As discussed in the previous two articles in this series, having the smallest possible litigation team in place and having a person with adequate litigation experience to monitor the team effectively are two important elements for any general counsel intent on keeping litigation costs in check. This is particularly so if you insist upon working under the old paradigm of paying your outside counsel on an hourly basis.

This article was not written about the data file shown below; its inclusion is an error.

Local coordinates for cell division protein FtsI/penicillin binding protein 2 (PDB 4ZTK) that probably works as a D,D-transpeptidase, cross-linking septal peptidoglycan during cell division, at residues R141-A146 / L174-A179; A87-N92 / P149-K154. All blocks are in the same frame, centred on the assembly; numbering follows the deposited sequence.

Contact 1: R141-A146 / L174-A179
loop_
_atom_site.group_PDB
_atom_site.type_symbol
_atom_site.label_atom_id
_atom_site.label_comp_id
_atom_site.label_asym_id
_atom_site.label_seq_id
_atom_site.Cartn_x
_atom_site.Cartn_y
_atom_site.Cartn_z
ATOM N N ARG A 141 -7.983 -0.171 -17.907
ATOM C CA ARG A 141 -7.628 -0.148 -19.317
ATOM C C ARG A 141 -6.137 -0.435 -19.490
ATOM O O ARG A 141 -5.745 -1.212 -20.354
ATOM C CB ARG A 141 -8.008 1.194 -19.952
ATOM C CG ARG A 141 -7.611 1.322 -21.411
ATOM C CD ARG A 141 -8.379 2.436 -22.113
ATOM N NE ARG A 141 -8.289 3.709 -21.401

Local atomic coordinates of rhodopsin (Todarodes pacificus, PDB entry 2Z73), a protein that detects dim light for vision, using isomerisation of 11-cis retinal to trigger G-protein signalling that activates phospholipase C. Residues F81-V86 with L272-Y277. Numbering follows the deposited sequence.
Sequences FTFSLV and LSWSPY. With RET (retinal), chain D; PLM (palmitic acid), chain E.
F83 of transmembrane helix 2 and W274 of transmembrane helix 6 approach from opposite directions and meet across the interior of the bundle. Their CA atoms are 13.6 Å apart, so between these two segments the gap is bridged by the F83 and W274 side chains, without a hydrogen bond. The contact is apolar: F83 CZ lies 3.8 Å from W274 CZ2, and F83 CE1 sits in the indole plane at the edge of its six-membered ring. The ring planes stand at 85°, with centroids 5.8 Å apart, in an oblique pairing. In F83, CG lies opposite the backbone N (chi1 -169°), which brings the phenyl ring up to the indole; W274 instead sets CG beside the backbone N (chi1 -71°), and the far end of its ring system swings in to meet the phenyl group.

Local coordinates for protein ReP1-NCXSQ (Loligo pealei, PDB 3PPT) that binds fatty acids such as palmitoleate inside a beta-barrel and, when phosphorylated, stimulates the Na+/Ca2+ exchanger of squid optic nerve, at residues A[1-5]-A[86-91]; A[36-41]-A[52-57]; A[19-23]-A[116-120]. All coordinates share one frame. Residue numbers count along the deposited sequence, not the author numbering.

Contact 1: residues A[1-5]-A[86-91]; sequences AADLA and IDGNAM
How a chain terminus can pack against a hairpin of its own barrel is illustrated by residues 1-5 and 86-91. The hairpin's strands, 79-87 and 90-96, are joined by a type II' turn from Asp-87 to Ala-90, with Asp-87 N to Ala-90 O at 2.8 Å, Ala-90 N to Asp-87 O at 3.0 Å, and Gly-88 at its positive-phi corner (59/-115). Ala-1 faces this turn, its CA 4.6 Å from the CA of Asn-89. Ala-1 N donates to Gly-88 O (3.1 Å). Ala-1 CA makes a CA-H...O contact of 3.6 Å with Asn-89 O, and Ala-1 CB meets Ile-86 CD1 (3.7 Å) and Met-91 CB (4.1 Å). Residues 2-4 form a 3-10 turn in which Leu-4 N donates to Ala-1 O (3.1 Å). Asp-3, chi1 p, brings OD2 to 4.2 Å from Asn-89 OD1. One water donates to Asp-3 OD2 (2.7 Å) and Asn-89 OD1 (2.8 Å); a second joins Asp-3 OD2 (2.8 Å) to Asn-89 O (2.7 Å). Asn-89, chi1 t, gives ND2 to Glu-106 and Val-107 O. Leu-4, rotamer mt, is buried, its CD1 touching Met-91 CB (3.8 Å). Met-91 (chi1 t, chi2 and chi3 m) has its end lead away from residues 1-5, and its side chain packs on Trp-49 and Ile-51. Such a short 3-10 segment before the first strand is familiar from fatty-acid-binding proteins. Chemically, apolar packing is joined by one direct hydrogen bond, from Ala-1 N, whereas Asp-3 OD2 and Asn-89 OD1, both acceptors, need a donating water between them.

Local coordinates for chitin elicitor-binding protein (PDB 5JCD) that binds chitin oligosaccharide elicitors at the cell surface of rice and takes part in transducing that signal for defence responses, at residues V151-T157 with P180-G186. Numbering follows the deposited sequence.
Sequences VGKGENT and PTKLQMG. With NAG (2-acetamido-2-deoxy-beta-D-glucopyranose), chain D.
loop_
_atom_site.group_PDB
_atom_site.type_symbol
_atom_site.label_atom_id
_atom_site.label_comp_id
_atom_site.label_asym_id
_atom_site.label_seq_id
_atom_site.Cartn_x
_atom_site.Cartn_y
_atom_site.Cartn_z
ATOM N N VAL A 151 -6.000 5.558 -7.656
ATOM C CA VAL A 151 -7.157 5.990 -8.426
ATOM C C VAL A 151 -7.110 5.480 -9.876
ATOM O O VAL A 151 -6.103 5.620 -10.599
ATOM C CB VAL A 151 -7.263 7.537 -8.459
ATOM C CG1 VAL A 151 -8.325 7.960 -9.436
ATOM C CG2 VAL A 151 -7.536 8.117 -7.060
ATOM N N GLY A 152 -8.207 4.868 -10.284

But I am going to try to persuade you to adopt or least consider a different fee arrangement — contingency. It is really simple: Having an economic stake in what one is doing creates an urgency, like no other, that heightens one’s desire to both work efficiently and strive for the best possible result. It is precisely why employing litigation lawyers on solely an hourly basis is a flawed concept for both client and lawyer. Sure, most hourly litigation lawyers have sufficient professionalism and ego to strive to win, regardless of how they are paid. But there is an old saying within the plaintiffs’ bar that, “Defense lawyers get paid per diem, plaintiff lawyers get paid perchance.” Behind this old saw is an economic truism — hourly lawyers get paid no matter what the result, contingent lawyers get paid only when they produce a positive result.

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